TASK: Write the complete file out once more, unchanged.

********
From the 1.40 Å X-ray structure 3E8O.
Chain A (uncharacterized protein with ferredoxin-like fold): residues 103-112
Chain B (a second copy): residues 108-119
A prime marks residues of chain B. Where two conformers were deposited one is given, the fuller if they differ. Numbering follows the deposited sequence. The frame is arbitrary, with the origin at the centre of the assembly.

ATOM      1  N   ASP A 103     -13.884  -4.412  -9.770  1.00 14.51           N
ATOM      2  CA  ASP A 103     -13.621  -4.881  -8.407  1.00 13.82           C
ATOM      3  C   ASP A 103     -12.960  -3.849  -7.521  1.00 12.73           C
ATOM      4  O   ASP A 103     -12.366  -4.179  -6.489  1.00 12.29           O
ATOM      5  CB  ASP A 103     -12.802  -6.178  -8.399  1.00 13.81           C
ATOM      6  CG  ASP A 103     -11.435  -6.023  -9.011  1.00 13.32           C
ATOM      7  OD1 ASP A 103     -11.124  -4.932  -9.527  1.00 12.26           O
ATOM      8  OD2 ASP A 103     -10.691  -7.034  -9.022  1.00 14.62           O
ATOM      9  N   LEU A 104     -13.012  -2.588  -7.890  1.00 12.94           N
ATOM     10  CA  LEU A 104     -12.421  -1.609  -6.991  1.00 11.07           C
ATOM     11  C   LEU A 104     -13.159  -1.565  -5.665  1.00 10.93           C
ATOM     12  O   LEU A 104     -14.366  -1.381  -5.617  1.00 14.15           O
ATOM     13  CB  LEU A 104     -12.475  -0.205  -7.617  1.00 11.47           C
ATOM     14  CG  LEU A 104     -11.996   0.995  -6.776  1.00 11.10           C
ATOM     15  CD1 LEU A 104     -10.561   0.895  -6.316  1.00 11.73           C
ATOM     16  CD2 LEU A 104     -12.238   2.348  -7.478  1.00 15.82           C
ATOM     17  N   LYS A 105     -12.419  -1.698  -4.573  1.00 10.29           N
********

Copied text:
From the 1.40 Å X-ray structure 3E8O.
Chain A (uncharacterized protein with ferredoxin-like fold): residues 103-112
Chain B (a second copy): residues 108-119
A prime marks residues of chain B. Where two conformers were deposited one is given, the fuller if they differ. Numbering follows the deposited sequence. The frame is arbitrary, with the origin at the centre of the assembly.

ATOM      1  N   ASP A 103     -13.884  -4.412  -9.770  1.00 14.51           N
ATOM      2  CA  ASP A 103     -13.621  -4.881  -8.407  1.00 13.82           C
ATOM      3  C   ASP A 103     -12.960  -3.849  -7.521  1.00 12.73           C
ATOM      4  O   ASP A 103     -12.366  -4.179  -6.489  1.00 12.29           O
ATOM      5  CB  ASP A 103     -12.802  -6.178  -8.399  1.00 13.81           C
ATOM      6  CG  ASP A 103     -11.435  -6.023  -9.011  1.00 13.32           C
ATOM      7  OD1 ASP A 103     -11.124  -4.932  -9.527  1.00 12.26           O
ATOM      8  OD2 ASP A 103     -10.691  -7.034  -9.022  1.00 14.62           O
ATOM      9  N   LEU A 104     -13.012  -2.588  -7.890  1.00 12.94           N
ATOM     10  CA  LEU A 104     -12.421  -1.609  -6.991  1.00 11.07           C
ATOM     11  C   LEU A 104     -13.159  -1.565  -5.665  1.00 10.93           C
ATOM     12  O   LEU A 104     -14.366  -1.381  -5.617  1.00 14.15           O
ATOM     13  CB  LEU A 104     -12.475  -0.205  -7.617  1.00 11.47           C
ATOM     14  CG  LEU A 104     -11.996   0.995  -6.776  1.00 11.10           C
ATOM     15  CD1 LEU A 104     -10.561   0.895  -6.316  1.00 11.73           C
ATOM     16  CD2 LEU A 104     -12.238   2.348  -7.478  1.00 15.82           C
ATOM     17  N   LYS A 105     -12.419  -1.698  -4.573  1.00 10.29           N